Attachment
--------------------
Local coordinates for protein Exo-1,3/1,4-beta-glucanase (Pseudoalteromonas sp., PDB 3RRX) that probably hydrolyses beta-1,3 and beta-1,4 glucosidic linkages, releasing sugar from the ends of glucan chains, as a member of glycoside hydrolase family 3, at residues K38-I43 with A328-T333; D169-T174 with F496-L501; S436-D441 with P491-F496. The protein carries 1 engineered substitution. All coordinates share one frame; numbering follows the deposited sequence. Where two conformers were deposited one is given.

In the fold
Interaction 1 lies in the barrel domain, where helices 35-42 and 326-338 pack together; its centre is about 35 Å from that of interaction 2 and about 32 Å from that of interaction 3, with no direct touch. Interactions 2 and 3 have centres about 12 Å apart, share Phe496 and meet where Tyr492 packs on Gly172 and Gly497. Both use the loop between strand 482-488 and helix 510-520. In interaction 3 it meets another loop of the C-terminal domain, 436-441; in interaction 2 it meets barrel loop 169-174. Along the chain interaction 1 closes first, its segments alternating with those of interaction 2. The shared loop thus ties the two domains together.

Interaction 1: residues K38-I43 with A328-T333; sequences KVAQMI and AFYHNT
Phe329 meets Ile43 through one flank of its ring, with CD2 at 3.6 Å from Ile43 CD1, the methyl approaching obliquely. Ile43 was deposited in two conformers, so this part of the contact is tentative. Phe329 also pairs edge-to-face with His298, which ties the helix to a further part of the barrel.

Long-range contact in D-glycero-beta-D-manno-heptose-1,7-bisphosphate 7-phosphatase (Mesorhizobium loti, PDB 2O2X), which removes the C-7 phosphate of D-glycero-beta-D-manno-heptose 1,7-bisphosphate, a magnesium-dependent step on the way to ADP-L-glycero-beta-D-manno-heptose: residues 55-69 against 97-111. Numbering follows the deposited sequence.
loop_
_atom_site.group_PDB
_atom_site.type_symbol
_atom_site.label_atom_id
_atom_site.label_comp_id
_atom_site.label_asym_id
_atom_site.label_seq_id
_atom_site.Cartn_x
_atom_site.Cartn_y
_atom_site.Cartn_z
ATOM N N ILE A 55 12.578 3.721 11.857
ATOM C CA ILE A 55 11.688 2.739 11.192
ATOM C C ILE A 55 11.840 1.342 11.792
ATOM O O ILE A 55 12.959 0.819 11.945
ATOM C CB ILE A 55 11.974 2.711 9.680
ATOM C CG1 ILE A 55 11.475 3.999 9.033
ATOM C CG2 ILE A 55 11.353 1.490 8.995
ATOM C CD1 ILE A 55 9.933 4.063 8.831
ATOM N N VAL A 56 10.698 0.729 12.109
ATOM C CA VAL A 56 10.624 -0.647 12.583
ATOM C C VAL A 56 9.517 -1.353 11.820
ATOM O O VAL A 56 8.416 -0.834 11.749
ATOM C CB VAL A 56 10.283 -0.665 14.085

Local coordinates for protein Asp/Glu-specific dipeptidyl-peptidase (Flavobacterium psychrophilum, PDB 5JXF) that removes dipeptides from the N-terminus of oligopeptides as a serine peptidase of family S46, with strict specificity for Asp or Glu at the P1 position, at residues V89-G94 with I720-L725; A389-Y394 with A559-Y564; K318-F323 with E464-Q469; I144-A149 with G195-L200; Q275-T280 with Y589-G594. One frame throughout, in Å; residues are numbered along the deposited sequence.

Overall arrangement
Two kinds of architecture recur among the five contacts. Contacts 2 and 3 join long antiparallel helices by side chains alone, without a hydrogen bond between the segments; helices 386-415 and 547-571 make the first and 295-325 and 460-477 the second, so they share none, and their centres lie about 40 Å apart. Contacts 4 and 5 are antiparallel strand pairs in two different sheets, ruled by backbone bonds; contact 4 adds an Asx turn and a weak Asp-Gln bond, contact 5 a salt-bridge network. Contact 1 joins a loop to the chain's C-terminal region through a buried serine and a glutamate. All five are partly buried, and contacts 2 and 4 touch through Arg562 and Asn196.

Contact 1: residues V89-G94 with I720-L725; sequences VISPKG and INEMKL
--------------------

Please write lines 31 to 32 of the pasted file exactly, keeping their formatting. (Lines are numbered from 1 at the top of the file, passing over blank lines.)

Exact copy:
Overall arrangement
Two kinds of architecture recur among the five contacts. Contacts 2 and 3 join long antiparallel helices by side chains alone, without a hydrogen bond between the segments; helices 386-415 and 547-571 make the first and 295-325 and 460-477 the second, so they share none, and their centres lie about 40 Å apart. Contacts 4 and 5 are antiparallel strand pairs in two different sheets, ruled by backbone bonds; contact 4 adds an Asx turn and a weak Asp-Gln bond, contact 5 a salt-bridge network. Contact 1 joins a loop to the chain's C-terminal region through a buried serine and a glutamate. All five are partly buried, and contacts 2 and 4 touch through Arg562 and Asn196.